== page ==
French warplanes flew airstrikes to halt an offensive by Islamist rebels in northern Mali while France’s army deployed hundreds of troops to protect the capital, Bamako, Defense Minister Jean-Yves Le Drian said.
The Economic Community of West African States, a 15-nation bloc known as Ecowas, said it would immediately dispatch troops from member nations to Mali as part of a United Nations-approved force to retake the northern areas held by Islamists that wasn’t scheduled to mobilize until September.
“The situation in Mali is serious and has quickly deteriorated in the past days,” he said today at a press conference in Paris. Terrorist groups “began an offensive in the south of the country that aims to destabilize the whole of Mali,” Le Drian said.
France’s military intervention in its former colony came at the same time special forces failed to free a French intelligence officer held for more than three years in Somalia during an overnight operation, Le Drian said. “Everything makes us think” that Denis Allex died during “violent clashes” between French troops and his captors, 17 of whom were killed, Le Drian said. A French soldier died during the helicopter assault while another disappeared, he said.
The operations are the first time French President Francois Hollande ordered troops into action since he was elected in May. Islamist rebels who control the north of Mali this week began an offensive that captured the central town of Kona, 30 kilometers (19 miles) north of Mopti, the last Malian military outpost before insurgent-held territory. The country vies with Tanzania to be Africa’s third-biggest gold producer.
Malian Interim President Dioncounda Traore, backed by governments in neighboring countries, asked for French intervention after the rebel attack. Other European countries support France’s military action, named Operation Serval after an African wild cat, although they aren’t participating, Le Drian said.
A French helicopter pilot, Damien Boiteux, was killed in Mali while repulsing rebels near Mopti, according to the Defense ministry. The air assaults by helicopters and Mirage fighters destroyed vehicles near Kona as well as a command post, Le Drian said. The troops in Bamako are being reinforced, he said.
“The threat is that a terrorist state will be created near Europe and France. We had to react before it was too late,” he said. “They won’t succeed. We are determined to prevent this.”
Islamist groups including the Movement for Unity and Jihad in West Africa, Ansar ud-Din and al-Qaeda’s north African unit, along with Touareg separatists, took control of an area of northern Mali the size of France after a military coup led by Captain Amadou Sanogo in March.
The French presence improves the viability of the civilian transitional government, Samir Gadio, a London-based emerging- markets strategist at Standard Bank Group Ltd. said.
“It effectively undermines the power base of Captain Sanogo and his associates in the Malian army now that foreign troops are on the ground,” he said in an e-mailed reply to questions today.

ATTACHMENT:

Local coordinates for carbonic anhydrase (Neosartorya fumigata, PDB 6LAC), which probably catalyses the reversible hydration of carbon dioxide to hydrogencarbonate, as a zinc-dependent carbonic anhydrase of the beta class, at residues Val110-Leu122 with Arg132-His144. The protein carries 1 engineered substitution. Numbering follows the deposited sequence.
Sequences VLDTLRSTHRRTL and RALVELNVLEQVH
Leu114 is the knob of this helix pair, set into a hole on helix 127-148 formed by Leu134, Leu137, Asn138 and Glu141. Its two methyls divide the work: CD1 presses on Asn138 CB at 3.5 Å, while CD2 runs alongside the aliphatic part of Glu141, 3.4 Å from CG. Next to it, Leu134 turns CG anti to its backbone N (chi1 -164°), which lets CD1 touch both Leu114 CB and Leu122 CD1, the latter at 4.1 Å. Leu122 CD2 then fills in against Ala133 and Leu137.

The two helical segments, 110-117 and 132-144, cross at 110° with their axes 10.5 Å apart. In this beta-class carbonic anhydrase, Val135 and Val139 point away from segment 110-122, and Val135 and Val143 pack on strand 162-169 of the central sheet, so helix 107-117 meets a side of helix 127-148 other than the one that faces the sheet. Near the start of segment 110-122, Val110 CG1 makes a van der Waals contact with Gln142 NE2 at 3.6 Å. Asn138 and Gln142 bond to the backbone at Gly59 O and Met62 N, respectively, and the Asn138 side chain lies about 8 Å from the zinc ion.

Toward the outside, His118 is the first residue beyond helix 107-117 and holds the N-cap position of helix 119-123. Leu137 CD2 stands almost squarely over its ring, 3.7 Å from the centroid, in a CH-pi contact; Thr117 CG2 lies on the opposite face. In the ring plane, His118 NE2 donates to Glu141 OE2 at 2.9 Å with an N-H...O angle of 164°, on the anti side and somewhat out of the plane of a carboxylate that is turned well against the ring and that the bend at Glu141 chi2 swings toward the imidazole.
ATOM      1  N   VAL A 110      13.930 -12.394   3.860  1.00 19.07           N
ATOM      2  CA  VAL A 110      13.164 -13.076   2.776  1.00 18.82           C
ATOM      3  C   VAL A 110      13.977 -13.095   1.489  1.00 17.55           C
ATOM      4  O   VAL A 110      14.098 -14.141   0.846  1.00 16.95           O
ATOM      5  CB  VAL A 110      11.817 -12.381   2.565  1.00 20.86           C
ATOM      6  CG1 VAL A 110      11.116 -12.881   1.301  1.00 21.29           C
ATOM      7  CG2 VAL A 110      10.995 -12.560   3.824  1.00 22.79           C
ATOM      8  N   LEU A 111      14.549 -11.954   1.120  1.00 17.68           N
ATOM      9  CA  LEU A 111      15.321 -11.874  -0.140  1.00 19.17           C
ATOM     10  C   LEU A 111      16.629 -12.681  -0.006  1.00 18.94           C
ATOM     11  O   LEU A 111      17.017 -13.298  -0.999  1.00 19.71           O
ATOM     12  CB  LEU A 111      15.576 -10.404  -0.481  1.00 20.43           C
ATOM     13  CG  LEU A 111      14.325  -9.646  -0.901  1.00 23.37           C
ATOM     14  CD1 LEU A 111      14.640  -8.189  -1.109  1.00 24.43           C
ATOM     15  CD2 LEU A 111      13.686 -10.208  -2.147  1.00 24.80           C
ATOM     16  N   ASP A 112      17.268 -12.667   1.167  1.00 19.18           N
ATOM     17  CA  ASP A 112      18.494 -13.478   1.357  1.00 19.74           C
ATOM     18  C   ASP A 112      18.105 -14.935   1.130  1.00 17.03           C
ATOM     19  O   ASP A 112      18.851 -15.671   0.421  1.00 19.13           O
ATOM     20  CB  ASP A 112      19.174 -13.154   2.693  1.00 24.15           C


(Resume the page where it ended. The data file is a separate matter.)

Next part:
The UN Security Council met Jan. 10 and expressed “grave concern” about attacks by “terrorist and extremist groups” in Mali. The first contingent of Ecowas troops from Nigeria, Togo, Niger should be in Mali no later than Monday, Ivorian Integration Minister Ally Coulibaly said by telephone today from Abidjan, the capital. Ivory Coast’s president holds the rotating chairmanship of Ecowas.
Nigeria has already sent Major General U. Abdulkadri, who will lead the Ecowas force, and an air force technical team to Mali, Reuben Abati, a spokesman for President Goodluck Jonathan, said by telephone today. The country plans to deploy about 600 soldiers to Mali.
Burkina Faso plans to contribute 500 soldiers, Foreign Minister Djibril Bassole said in a statement handed to reporters today in the capital, Ouagadougou. Niger will send 500 troops in, Reuters reported today.
The French action will temporarily stop the Islamist advance although a larger ground force will have to be sent in to destroy them, Sebastian Spio-Garbrah, managing director of New York-based risk consultancy DaMina Advisors LLP, said.
“France’s unilateral military action weakens that Africa- led UN mandate for forces and introduces an anti-colonial element to the Islamist fight,” he said in an e-mailed reply to questions today. “Ecowas is totally not ready, and France is not willing to keep the commandos on the ground for too long either.”
The timing of the military actions in Mali and Somalia, which are on opposite sides of the continent, was coincidental, Le Drian said.
Al-Qaeda’s Somali affiliate, al-Shabaab, said French troops in five helicopters attacked a house in Bulomarer based on inaccurate information that the hostage, Allex, was there, according to an e-mailed statement. Allex was safe in their custody somewhere far from the site of the airborne assault and his fate would be announced within two days, al-Shabaab said. The group also said it had captured one French soldier.
Allex was an operative with France’s intelligence agency, known by its French acronym DGSE, Le Drian said. He was on assignment with Somalia’s transitional federal government when he was kidnapped from a Mogadishu hotel on July 14, 2009, France’s national day, according to the Defense Ministry.